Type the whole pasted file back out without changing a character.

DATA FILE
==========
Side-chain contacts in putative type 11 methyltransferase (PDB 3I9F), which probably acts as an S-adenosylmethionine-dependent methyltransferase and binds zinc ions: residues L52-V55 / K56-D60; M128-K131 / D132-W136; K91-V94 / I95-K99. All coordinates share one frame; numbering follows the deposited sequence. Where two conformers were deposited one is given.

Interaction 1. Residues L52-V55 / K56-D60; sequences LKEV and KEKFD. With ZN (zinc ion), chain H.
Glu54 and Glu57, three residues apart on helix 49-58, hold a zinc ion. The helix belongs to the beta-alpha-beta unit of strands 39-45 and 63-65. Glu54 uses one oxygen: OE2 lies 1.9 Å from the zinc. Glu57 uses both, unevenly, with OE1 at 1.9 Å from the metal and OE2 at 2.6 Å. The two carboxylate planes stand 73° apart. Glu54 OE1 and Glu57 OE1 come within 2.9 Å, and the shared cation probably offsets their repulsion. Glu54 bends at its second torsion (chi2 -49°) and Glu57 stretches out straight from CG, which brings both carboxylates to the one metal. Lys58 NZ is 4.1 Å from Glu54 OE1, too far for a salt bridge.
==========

Side-chain contacts in putative type 11 methyltransferase (PDB 3I9F), which probably acts as an S-adenosylmethionine-dependent methyltransferase and binds zinc ions: residues L52-V55 / K56-D60; M128-K131 / D132-W136; K91-V94 / I95-K99. All coordinates share one frame; numbering follows the deposited sequence. Where two conformers were deposited one is given.

Interaction 1. Residues L52-V55 / K56-D60; sequences LKEV and KEKFD. With ZN (zinc ion), chain H.
Glu54 and Glu57, three residues apart on helix 49-58, hold a zinc ion. The helix belongs to the beta-alpha-beta unit of strands 39-45 and 63-65. Glu54 uses one oxygen: OE2 lies 1.9 Å from the zinc. Glu57 uses both, unevenly, with OE1 at 1.9 Å from the metal and OE2 at 2.6 Å. The two carboxylate planes stand 73° apart. Glu54 OE1 and Glu57 OE1 come within 2.9 Å, and the shared cation probably offsets their repulsion. Glu54 bends at its second torsion (chi2 -49°) and Glu57 stretches out straight from CG, which brings both carboxylates to the one metal. Lys58 NZ is 4.1 Å from Glu54 OE1, too far for a salt bridge.